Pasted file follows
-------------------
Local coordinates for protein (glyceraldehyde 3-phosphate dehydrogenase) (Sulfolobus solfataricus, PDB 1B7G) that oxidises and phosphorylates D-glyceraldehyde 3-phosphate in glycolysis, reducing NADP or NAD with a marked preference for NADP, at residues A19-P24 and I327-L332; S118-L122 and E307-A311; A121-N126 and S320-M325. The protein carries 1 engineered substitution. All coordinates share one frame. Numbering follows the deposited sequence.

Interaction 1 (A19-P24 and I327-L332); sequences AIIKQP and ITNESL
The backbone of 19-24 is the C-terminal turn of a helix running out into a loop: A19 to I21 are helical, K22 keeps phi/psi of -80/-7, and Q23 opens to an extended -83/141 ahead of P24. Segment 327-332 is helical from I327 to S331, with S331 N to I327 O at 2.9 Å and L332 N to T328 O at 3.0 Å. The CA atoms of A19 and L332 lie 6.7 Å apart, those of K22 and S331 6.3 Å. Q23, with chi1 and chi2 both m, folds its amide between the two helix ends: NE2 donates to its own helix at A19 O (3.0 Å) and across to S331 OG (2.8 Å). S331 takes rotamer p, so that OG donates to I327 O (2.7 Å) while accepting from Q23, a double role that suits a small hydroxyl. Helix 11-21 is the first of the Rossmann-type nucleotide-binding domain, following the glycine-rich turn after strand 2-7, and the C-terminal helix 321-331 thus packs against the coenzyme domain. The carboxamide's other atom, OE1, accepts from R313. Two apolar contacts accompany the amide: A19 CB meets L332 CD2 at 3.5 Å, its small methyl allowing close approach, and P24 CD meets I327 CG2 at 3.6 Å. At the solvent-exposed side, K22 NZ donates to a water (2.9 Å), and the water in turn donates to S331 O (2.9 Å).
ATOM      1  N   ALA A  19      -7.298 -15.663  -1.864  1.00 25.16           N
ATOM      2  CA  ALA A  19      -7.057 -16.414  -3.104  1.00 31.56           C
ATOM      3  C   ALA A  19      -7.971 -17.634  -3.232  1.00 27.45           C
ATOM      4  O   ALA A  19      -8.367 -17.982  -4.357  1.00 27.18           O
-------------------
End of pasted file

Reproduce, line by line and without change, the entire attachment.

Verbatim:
Local coordinates for protein (glyceraldehyde 3-phosphate dehydrogenase) (Sulfolobus solfataricus, PDB 1B7G) that oxidises and phosphorylates D-glyceraldehyde 3-phosphate in glycolysis, reducing NADP or NAD with a marked preference for NADP, at residues A19-P24 and I327-L332; S118-L122 and E307-A311; A121-N126 and S320-M325. The protein carries 1 engineered substitution. All coordinates share one frame. Numbering follows the deposited sequence.

Interaction 1 (A19-P24 and I327-L332); sequences AIIKQP and ITNESL
The backbone of 19-24 is the C-terminal turn of a helix running out into a loop: A19 to I21 are helical, K22 keeps phi/psi of -80/-7, and Q23 opens to an extended -83/141 ahead of P24. Segment 327-332 is helical from I327 to S331, with S331 N to I327 O at 2.9 Å and L332 N to T328 O at 3.0 Å. The CA atoms of A19 and L332 lie 6.7 Å apart, those of K22 and S331 6.3 Å. Q23, with chi1 and chi2 both m, folds its amide between the two helix ends: NE2 donates to its own helix at A19 O (3.0 Å) and across to S331 OG (2.8 Å). S331 takes rotamer p, so that OG donates to I327 O (2.7 Å) while accepting from Q23, a double role that suits a small hydroxyl. Helix 11-21 is the first of the Rossmann-type nucleotide-binding domain, following the glycine-rich turn after strand 2-7, and the C-terminal helix 321-331 thus packs against the coenzyme domain. The carboxamide's other atom, OE1, accepts from R313. Two apolar contacts accompany the amide: A19 CB meets L332 CD2 at 3.5 Å, its small methyl allowing close approach, and P24 CD meets I327 CG2 at 3.6 Å. At the solvent-exposed side, K22 NZ donates to a water (2.9 Å), and the water in turn donates to S331 O (2.9 Å).
ATOM      1  N   ALA A  19      -7.298 -15.663  -1.864  1.00 25.16           N
ATOM      2  CA  ALA A  19      -7.057 -16.414  -3.104  1.00 31.56           C
ATOM      3  C   ALA A  19      -7.971 -17.634  -3.232  1.00 27.45           C
ATOM      4  O   ALA A  19      -8.367 -17.982  -4.357  1.00 27.18           O